Trust in Democracy: How community groups bridge the gap between people and politics

Our latest research finds that community groups hold the key to rebuilding trust in politics and revitalising democracy.


About Trust in Democracy

Trust and engagement with UK politics are at an all time low. People are disconnected from remote national political structures, feeling they have little influence over them. Our research finds that only 25% of people “trust” Parliament, but 50% trust the overall democratic process.

How can we bridge the divide?

We found trust improves at a local level – with over half of people trusting their local MPs and councillors. The more community based the picture becomes, the better – 93% trust other people in their local area.

Community activity helps bridge the gap by giving people meaningful opportunities to get involved in things that matter to them. Perceptions of influence increase for those involved in their community. Volunteers are 46% more likely to feel they have an effect locally.

We surveyed hundreds of community organisations and a third of them said that their community involvement led onto more political roles, such as a councillor, school governor, or magistrate. One even went on to become a Deputy Mayor.

How can the new Government rebuild trust?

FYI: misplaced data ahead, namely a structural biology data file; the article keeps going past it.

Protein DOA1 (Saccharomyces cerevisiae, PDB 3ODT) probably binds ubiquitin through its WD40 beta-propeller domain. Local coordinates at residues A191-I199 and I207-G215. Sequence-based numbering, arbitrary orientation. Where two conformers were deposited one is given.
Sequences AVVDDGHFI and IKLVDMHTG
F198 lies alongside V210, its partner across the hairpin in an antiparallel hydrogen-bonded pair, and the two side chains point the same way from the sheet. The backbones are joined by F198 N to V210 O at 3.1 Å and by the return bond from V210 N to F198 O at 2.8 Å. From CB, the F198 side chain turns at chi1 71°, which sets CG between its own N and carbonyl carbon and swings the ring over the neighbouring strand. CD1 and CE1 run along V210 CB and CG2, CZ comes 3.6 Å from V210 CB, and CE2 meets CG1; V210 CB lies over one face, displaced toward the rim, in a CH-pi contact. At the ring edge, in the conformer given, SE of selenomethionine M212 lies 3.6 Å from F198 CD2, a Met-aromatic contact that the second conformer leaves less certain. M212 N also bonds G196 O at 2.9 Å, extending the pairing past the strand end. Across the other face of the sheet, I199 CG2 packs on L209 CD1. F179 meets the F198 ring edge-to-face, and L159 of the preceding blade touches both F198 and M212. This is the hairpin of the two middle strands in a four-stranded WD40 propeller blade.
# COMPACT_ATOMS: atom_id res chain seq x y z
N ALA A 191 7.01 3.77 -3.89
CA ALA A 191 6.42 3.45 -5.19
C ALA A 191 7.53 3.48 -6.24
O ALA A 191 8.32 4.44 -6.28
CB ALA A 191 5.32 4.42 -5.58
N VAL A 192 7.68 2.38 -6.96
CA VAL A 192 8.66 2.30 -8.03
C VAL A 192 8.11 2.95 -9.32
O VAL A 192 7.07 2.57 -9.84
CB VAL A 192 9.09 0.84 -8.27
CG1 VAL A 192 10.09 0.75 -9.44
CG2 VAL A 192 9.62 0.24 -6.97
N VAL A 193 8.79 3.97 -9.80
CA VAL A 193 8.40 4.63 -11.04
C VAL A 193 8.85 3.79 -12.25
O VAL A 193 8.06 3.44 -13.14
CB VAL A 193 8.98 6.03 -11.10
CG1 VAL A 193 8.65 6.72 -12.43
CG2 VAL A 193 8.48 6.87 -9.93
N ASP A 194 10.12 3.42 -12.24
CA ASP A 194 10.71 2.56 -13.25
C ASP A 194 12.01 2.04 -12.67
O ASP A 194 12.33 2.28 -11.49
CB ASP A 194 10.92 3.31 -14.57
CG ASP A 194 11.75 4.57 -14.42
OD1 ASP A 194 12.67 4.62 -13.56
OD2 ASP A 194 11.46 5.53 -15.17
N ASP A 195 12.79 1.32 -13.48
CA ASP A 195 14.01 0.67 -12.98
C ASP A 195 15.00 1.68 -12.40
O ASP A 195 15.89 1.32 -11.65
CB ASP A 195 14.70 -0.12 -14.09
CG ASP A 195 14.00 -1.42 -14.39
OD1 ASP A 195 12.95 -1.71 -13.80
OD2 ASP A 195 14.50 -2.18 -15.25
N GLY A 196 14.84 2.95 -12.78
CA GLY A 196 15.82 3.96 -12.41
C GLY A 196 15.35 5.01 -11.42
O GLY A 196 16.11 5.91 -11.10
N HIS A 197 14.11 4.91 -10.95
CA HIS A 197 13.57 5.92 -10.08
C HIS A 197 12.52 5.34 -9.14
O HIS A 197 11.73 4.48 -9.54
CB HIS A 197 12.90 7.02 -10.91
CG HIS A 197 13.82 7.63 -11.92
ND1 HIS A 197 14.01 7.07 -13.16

So we are calling on government to encourage and enable voluntary work for those not already involved, recognising and supporting the powerful role community groups have in building trust. The Government’s commitment to enabling more volunteering through employers could be a real force for change towards this aspiration, especially if it means more volunteering at a very local level.

Only then can we bridge the divide between people and politics – and start rebuilding trust in democracy.

How the research was conducted

Trust in democracy: how community groups bridge the gap between people and politics is a research report based on mixed research methods, undertaken by the Research Team at CDF.

The research methods comprised of three main strands:

  • We ran an online survey of groups and individuals from the community sector who receive CDF’s monthly newsletters. The survey was completed by 593 respondents.
  • We commissioned Coventry University to analyse data from the Community Life Survey 2012-13.
  • We conducted interviews with six individuals whose community involvement led to more formal roles in local civic activity.

Download the report


For further information

For more information please contact Daniel Pearmain, Research Manager at CDF on 020 7812 5450 or at